New Zealanders are increasingly using tablets or smartphones to purchase a wide range of goods, content and services, including physical goods, travel, insurance, cinema tickets, music, news and e-books.
Frost & Sullivan’s New Zealand Mobile Commerce Market 2014 reports that 45% of all Kiwi consumers aged between 15 and 65 have made at least one mobile commerce purchase in the last 12 months, estimating total expenditure via mobile devices at $3.9 billion during the past twelve months.
Services, such as travel and financial services, account for the largest category of expenditure at $2.2 billion, followed by purchase of physical goods at around $1.2 billion.
Expenditure on entertainment however is estimated at $0.2 billion and media purchases, such as tickets, e-books and other digital content, is estimated at $0.3 billion.
As a result of the findings, the analyst firm predicts New Zealand's mobile commerce market to grow strongly at a CAGR of 20%, increasing from $3.9 billion in 2014 to $9.6 billion in 2019.
“Entertainment is envisaged to be the fastest growing segment with a CAGR of 26%, with thrust from the strong uptake of paid music, movies and TV shows and games,” says Phil Harpur, Senior Research Manager ANZ ICT Practice, Frost & Sullivan.
“Online news, online magazines and e-books will also display very high growth as a significant proportion of consumers move to view written content on mobile devices.
“83% of New Zealanders over 15 years of age currently own a smartphone, up from 73% in 2013 and 64% in 2012. 53% of New Zealanders aged between 15 and 65 now regularly use a tablet.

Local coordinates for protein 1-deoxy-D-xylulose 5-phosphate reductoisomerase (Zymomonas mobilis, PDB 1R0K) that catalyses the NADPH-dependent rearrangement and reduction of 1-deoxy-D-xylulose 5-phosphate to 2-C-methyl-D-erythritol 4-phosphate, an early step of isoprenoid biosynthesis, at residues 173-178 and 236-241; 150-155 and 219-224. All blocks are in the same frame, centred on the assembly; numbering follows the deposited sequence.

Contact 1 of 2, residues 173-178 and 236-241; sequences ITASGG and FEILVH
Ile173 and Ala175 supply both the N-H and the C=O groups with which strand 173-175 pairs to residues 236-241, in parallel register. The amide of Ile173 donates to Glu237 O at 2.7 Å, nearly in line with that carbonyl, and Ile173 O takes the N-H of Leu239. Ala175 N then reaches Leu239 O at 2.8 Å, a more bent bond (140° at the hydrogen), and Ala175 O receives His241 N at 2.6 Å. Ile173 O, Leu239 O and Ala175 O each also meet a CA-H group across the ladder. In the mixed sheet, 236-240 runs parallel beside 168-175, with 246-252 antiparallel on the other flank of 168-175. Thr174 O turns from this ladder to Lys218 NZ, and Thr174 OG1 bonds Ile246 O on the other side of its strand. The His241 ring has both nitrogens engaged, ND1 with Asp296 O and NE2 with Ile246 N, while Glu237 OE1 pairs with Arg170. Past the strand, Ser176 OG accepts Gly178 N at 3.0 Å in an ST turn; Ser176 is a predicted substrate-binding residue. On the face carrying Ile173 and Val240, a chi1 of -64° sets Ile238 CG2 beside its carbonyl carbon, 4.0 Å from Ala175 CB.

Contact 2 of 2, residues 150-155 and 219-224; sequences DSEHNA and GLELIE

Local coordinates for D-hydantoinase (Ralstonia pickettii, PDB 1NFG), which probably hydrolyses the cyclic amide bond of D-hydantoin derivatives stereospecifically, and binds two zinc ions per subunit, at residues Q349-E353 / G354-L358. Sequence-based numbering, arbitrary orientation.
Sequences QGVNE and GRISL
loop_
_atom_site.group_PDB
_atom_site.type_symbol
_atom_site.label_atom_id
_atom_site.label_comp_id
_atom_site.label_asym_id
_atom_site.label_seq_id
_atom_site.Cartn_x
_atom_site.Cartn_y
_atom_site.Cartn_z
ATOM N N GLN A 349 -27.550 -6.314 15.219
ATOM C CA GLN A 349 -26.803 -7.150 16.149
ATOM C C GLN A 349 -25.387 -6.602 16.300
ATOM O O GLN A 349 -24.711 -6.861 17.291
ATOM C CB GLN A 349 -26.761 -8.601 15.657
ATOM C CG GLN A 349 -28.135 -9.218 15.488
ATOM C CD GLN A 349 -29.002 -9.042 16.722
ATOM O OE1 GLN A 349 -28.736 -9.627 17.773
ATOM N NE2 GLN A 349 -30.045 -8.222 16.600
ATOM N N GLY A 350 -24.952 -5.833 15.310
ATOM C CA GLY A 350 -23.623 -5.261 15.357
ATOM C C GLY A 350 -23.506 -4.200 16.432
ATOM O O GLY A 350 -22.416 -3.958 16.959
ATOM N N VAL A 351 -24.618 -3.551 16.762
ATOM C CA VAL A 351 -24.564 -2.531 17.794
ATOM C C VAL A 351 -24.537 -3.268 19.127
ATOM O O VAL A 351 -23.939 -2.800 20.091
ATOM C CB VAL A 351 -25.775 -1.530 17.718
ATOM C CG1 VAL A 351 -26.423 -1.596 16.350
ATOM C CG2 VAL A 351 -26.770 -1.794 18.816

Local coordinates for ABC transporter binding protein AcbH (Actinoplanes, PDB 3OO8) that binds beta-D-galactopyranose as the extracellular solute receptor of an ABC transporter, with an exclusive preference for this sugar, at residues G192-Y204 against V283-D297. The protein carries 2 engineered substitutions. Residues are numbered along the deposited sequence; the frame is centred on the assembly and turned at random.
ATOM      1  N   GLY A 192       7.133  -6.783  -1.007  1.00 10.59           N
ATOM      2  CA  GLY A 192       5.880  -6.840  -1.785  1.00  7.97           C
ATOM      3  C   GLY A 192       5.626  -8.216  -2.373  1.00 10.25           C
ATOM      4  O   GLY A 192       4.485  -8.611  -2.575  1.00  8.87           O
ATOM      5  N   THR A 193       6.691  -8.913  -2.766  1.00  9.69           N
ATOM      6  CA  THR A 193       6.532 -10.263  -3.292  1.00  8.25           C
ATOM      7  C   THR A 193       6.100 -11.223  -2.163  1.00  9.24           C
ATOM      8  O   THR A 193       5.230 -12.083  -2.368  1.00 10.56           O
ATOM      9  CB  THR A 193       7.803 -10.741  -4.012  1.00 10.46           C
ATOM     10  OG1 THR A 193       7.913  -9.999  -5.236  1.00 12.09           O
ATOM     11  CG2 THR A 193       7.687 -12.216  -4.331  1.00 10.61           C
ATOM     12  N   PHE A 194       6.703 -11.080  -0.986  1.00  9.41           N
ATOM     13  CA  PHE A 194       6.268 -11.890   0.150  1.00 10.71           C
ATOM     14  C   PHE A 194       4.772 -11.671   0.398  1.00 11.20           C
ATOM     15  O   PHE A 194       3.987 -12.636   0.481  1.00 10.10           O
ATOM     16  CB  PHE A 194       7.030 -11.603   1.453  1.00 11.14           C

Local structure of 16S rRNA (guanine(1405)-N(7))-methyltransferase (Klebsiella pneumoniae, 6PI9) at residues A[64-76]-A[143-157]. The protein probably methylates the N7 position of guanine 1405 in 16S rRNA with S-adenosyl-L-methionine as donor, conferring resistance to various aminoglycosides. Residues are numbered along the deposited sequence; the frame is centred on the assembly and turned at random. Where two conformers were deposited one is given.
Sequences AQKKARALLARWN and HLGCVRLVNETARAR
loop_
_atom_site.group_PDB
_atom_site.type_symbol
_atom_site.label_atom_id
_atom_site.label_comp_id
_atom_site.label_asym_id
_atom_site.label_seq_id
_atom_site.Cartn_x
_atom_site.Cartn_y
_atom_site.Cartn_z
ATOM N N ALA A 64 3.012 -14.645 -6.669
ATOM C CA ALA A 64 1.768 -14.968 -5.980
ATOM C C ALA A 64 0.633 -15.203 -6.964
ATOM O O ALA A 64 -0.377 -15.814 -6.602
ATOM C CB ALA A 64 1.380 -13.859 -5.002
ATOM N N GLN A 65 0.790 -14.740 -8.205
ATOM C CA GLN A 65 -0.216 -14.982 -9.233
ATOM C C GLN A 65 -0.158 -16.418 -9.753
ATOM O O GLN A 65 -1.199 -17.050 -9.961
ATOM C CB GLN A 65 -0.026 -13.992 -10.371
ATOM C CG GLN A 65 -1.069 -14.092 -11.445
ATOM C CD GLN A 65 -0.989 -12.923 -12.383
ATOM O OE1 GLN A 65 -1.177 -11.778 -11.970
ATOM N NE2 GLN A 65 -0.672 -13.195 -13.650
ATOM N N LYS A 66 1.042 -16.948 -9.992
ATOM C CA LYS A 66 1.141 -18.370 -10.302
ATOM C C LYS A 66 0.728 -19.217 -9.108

“Frost & Sullivan expects that expenditure will be propelled more by greater willingness of consumers to transact on mobile devices than by further increases in mobile device penetration, as usage of smartphones and tablets is already approaching saturation.
Harpur believes the “marked increase” in ownership and usage of mobile devices, particularly tablets, is transforming the way New Zealanders shop; be it from home, in a store, or whilst travelling.
“New Zealand’s shoppers are using their mobile devices to research products, check where they can buy products and whether they are in-stock, compare prices whilst in-store, get feedback from friends via social media, and purchase products,” he adds. “21% of consumers frequently conduct research on products and services before coming to a retail store.”
Harpur says mobile devices are becoming an integral part of “omni-channel retailing” as its immediacy allows online retailers opportunities to engage shoppers with relevant offers when and where they are making buying decisions, encouraging impulse purchasing.
Tablets are also a very important tool in assisting retailers with their customer service and selling process, though findings show a large proportion of New Zealand retailers that are not capitalising on the benefits possible from using tablets as a tool this way.